Or, will you go the new and popular route of the Food Truck? It involves a lot more startup cost and annoyance in figuring out local regulations, but done right one can more easily get their name and food out to the local populace. One can basically get out and set up food for sale whichever days they want, so long as it’s busy enough and regulations are obeyed, is already outfitted with storage for easy transport to-and-fro, and many can be operated with fewer employees at a time. Though for best success these foods need to be adjusted to fit the ‘street culture,’ getting in more sandwiches and other hand-held or easily portable things. When done well, setting up one’s business in a mobile truck or trailer creates an attractive and compelling face that customers can more easily want to return to, and can find; like a restaurant, but mobile (note though, just because it’s true that the startup costs are LOWER than restaurants doesn’t mean it’s any easier than them).
Up in Smoke
Figuring out HOW you want to serve the food, and thus represent the business, as well as what you want served will thus help you to figure out what sort of equipment you need. Now, things like commercial ovens, stovetop ranges, friars, etc can all be bought easily new or used from various sights and companies (if going the truck route, which we talk below, builders usually handle getting those in themselves so you don’t have to), so that’s the easy part. As we all know though, it’s the SMOKER that fuels the lifeblood of the operation, and where much of your attention should lie.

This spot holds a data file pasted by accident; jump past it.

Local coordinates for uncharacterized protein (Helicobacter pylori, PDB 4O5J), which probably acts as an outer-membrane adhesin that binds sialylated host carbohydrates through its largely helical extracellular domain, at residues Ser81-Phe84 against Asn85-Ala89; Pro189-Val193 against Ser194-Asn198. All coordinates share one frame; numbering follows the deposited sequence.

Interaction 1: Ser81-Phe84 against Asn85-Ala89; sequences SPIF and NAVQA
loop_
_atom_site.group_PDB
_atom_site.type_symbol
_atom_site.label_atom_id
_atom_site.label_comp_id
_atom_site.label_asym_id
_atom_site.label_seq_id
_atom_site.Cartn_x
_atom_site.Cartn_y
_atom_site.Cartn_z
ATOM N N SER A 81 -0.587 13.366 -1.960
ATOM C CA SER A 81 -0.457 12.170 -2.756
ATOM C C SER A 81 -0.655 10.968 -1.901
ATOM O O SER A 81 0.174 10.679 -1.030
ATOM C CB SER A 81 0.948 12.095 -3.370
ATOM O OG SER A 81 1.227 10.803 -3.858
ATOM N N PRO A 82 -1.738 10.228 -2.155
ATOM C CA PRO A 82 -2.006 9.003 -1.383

By now you have at least one smoker at home that you’ve been cooking off of for who knows how many years. This may still be used for the business, but unless it’s gigantic or you already have your own collection, chances are that you’ll need to look into something (or somethings) to be able to cook up the massive amount of animals for a food service job. This will mean getting something big, long, ideally easily transportable, and CUSTOM.
Oh yes. There are plenty of smokers out on the market one can buy, things made by blueprint on-the-line in some factory. But if you REALLY want a successful business, you’ll want to go the route of a proper competition smoker and get it made custom. These pieces of shaped metal end up coming out at superior quality, ensuring a smoker that’s going to work RIGHT and keep working right for as long as one can imagine, a great cooker to start aging and developing flavor and personality in. And the best part, one can actually get EXACTLY what they want out of it. One can qualify the exact size and dimensions they need to fit certain spaces and amount of meat, have made on a trailer hitch for easy transport, set it up for big-log smoking or chip-based, and any other requirements which your resulting business might need.